It’s a turbulent time for the charity sector. Funding cuts and an unpredictable economy has led to a fundraising environment that demands something extraordinary...
At the same time, high profile scandals have affected the public’s trust in the governance of charitable organisations. The pressure on volunteer trustees to assume responsibility for financial solvency, legal and regulatory requirements, while the paid staff handle the delivery means that many boards are operating at arm’s length with fundraising often falling between the cracks, or the responsibility of an under-resourced department or person under pressure from both sides.
Fundraising strategies are often the opposite of ideal with impossible targets on constrained resources; the misconception that we need to diversify our income at all costs; or plans that centre on one or two individuals without involving the wider team and trustees, and can lead to burn-out, poor motivation and fundraisers jumping ship.
If we are going to ensure a thriving charity sector, we need fundraising to be everyone’s responsibility. Trustees need to understand the fundraising needs of their organisation and their role in supporting entrepreneurial strategies and development. Trustees must become assets in the fundraising stakes and, like any good asset, trustees need to be nurtured and supported in relation to fundraising.
Fundraising should be high up the agenda of every trustees’ meeting. It cannot be the last item when a meeting has run out of time or steam. A key role of trustees is to lead cultural change in the prioritisation and understanding of fundraising strategy. It is not just about asking for money but rather creating a supportive culture where fundraising is an embedded strategy.
Building a successful team of trustees that will drive a charity forward shouldn’t be left to chance.
Over half of all trustees are recruited through friends and colleagues. And, according to the charity Getting on Board, only 8% of the 90,000 or so available charity roles is even advertised in the UK. This would be unacceptable in the private sector – not just because it stinks of nepotism but also because it fails to draw in the diverse group of people, from a variety of professional backgrounds, that are needed. Charities need to take recruitment seriously, using social media and free or low-cost advertisements to ensure that vacancies reach the widest possible pool of candidates.
Charities should look for diverse representation on their board – including some people who represent the beneficiaries, so they have ‘walked in the shoes’ of the people the charity is trying to help.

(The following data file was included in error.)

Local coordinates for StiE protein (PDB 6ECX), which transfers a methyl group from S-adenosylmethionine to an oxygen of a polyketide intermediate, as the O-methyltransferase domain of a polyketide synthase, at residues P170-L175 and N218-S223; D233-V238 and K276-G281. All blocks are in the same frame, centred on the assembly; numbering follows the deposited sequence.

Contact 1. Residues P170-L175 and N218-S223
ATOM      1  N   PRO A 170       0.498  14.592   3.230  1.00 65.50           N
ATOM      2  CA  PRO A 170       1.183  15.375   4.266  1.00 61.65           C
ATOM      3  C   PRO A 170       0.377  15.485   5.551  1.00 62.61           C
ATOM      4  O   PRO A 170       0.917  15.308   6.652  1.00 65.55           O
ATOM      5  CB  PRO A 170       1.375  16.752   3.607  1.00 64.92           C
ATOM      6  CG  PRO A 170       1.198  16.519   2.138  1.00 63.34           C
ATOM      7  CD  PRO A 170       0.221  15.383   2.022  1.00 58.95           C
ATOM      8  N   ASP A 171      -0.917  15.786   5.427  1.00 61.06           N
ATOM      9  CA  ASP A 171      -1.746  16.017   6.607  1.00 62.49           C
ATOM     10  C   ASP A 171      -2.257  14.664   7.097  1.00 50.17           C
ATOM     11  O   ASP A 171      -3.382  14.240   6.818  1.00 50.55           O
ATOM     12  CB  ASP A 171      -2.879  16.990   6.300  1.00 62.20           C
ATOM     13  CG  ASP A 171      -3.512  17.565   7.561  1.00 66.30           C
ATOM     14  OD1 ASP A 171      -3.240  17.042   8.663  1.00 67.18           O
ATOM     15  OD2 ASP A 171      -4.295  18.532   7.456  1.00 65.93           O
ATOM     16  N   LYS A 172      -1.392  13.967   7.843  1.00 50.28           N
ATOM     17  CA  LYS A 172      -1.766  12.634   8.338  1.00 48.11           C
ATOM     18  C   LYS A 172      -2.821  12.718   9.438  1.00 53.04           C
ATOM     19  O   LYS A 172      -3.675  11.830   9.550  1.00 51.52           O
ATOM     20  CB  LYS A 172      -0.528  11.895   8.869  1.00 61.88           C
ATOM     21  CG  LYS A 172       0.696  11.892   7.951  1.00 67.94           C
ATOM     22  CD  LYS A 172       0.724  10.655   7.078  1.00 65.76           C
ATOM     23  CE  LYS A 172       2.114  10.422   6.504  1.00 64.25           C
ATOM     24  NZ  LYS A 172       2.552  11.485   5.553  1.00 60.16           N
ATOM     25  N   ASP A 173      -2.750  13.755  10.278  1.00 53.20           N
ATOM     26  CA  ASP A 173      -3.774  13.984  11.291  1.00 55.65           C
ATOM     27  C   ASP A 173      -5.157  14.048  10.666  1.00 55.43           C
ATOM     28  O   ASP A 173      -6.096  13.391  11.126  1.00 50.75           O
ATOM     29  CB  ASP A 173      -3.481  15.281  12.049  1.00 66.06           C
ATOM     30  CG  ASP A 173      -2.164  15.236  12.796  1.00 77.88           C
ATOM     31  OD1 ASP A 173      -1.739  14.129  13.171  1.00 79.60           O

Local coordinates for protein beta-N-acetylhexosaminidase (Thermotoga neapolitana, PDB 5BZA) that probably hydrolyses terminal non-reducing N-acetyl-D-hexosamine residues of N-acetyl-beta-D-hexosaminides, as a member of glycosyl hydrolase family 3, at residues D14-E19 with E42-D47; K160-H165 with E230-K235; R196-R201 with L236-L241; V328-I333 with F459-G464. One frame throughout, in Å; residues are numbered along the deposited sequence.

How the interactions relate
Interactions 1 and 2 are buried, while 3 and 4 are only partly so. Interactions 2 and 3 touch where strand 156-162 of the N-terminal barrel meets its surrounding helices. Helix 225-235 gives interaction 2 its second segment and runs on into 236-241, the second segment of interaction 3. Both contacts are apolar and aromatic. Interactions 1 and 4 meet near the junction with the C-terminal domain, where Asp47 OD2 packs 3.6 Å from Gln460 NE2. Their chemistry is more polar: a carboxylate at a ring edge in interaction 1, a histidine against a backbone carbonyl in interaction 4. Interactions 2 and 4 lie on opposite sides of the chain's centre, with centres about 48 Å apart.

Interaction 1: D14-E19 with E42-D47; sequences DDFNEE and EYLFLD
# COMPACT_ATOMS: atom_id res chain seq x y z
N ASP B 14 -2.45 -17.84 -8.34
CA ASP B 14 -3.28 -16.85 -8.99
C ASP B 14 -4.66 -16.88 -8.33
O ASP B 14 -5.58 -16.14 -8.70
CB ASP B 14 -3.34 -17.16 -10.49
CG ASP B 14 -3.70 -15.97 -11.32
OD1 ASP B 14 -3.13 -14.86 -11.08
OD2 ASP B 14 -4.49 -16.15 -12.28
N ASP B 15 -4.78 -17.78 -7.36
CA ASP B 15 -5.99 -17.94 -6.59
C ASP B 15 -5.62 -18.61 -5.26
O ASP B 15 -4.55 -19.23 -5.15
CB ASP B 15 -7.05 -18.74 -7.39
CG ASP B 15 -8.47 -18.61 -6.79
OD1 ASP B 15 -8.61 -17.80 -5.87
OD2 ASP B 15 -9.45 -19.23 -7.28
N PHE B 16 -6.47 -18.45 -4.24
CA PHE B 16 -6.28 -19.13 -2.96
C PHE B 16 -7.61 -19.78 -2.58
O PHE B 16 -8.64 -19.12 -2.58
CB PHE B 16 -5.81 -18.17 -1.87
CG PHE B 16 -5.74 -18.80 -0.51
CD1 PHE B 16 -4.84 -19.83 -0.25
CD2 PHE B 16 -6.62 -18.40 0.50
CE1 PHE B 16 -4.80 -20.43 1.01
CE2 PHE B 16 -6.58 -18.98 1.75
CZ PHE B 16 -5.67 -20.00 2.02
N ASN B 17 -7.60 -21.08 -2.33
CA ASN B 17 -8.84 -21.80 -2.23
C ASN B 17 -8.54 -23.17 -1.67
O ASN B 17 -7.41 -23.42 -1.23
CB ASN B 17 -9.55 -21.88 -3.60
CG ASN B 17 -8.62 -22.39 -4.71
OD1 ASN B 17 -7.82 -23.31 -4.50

Train your trustees
Surprisingly, some trustees accept a role without any knowledge of what is entailed. Trustees have legal and financial responsibilities and they need to be clear about what’s expected of them and what they are signing up to. Just because a trustee has been successful in their day job, it doesn’t necessary tally that they’ll know what to do in a role on a charity’s board. Trustees should receive training so they know their responsibilities as outlined by the Charity Commission as well as recognising their role within the fundraising function. If a trustee is not willing to build their knowledge of their responsibilities, then they should be resigned – it really is that simple. Training for trustees should be ongoing to keep skills fresh and up to date.
Monitor the Board’s impact
Trustees have an important role to play and should have goals so that they are putting their skills, contacts and insight to the best use. Trustees should have three objectives or goals to achieve and be measured against.
Keep communication channels open
There needs to be open dialogue between staff and trustees. Complaining about each other is an occupational hazard unless people engage with each other. All members of the team benefit from outside inspiration.
Too often a fundraising strategy is constructed simply to meet a charity’s budget deficits. Of course, this is important, but not very motivating. Which donor ever gave money to meet a budget gap? It’s the cause that drives fundraising, not a hole in organisational finances.
Savvy boards of trustees show creative skill and imagination when structuring a fundraising strategy around four key elements: a statement of need, benchmarking for credibility, fundraising tactics, and then a focus on culture and people.
Painting a good picture plays the primary role in whether or not a fundraising campaign or project chimes with donors. What stories are you telling? Why are you telling them? How are you telling them? And why should people care? A fundraising strategy should always start from the central premise of what the money is being raised for and why it’s urgent.
If we are going to prevent the collapse of any more of the UK’s charities, especially at a time when their efforts are more in demand than ever, we need to take the recruitment, training and management of trustees seriously. Getting the best Board and keeping them motivated can make all the difference.
By Michelle Wright, founder and CEO of Cause4